Byrne claimed that there clearly was not enough musicians to perform the songs, which should be played by a full orchestra.

“It sounded like there was a backing track that played on at the end before someone stopped playing, like the orchestra were trying to keep up with the backing track, because there wasn’t nearly enough people to make up for what should be the full film score.”

Sala Baker, an actor and stuntman from New Zealand who played the villain Sauron in The Lord of the Rings trilogy, hosted the show. Byrne claimed Baker “didn’t know the names of the songs” and “told stories that have nothing to do with The Lord of the Rings”. 

“Just before the intermission, these bagpipers came out with kilts and started doing something called jigs and reels, trying to get the audience to wave along with them and wave their phones, but people were just kind of sitting there dumbfounded. I don’t think that has anything to do with Howard Shore and Lord of the Rings.”

Byrne left at the intermission. He has contacted Bord Gáis about the performance and is seeking a refund for his ticket, adding that the performance was “nothing like what was advertised”.

“I guess obviously buyer beware. I should’ve done more research into the crowd, but I think the Bord Gáis has something to answer for. It would make me very cagy of going to another show in there just in case they are taking anyone on to put on a show and charging full price for it.”

Conor Power, who is doing a PhD on film music at Maynooth University, also attended the performance with a friend. He said that although he thought a lot of the audience seemed to enjoy it, this wasn’t the case for everyone there.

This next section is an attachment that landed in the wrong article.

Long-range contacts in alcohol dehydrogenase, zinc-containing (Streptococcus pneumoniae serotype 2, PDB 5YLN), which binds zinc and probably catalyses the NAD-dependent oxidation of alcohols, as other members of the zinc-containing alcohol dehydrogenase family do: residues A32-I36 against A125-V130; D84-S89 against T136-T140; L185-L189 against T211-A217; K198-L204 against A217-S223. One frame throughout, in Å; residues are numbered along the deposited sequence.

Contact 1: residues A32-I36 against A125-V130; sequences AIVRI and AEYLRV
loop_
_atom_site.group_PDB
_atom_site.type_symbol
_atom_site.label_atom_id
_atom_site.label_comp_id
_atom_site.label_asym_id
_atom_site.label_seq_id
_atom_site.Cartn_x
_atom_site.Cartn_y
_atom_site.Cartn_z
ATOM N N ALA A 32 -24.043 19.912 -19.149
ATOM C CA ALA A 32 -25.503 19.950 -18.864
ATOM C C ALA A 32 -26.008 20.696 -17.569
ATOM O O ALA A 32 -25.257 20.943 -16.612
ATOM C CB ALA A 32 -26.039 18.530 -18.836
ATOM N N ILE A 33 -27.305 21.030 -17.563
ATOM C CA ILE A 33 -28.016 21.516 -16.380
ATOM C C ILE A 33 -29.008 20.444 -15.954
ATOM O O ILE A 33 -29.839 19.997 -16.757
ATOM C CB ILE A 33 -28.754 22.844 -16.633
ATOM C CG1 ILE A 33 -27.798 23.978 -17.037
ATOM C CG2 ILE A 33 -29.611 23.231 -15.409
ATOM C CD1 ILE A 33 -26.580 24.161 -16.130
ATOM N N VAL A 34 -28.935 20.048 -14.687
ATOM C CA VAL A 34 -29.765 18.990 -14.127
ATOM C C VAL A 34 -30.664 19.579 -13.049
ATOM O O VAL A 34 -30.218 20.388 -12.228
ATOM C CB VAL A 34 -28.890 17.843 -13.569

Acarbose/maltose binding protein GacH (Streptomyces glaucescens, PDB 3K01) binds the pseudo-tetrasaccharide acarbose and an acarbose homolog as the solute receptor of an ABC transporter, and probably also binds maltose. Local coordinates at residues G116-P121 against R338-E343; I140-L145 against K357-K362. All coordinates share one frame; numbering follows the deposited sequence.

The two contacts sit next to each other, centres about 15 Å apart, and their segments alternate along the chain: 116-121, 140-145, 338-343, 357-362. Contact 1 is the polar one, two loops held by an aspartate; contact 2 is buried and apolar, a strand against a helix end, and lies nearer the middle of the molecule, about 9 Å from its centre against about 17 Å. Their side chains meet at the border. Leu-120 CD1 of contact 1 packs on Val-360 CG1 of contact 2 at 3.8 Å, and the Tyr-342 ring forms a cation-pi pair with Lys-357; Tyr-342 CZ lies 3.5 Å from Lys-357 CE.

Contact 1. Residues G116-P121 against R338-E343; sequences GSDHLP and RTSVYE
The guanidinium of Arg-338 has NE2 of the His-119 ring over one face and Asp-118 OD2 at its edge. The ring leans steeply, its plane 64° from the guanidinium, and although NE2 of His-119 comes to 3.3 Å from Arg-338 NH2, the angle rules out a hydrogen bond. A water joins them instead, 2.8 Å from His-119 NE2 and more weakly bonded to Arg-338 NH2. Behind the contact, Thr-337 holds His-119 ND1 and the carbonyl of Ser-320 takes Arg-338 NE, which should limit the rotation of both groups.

“I’ve been to many film music performances and stuff like that, so I kind of know what the normal standard would be in concert halls and in the 3 Arena when they’ve played movies with the score and the standard pales in comparison to anything I’d seen before,” he told The Journal.

“It kind of felt like it was an amateur production that you’d get in your local stage school or a local theatre, not a touring concert that would be performed properly.

“The musicians were good, they obviously did the best that they could, but there were only about 20 to 25 musicians on stage and this music is meant to be played by 90-plus people, maybe even 100 people, and a choir and there were only five singers.

“The scale of everything was quite small and you couldn’t have the proper balance of sounds between different instruments. As well as that, the music just didn’t seem mic’d particularly well,” he said, adding that the sound mixing and the amplification of it seemed insufficient.

Power said the images used didn’t have the proper film logo or fonts, and that some of the songs were not properly titled.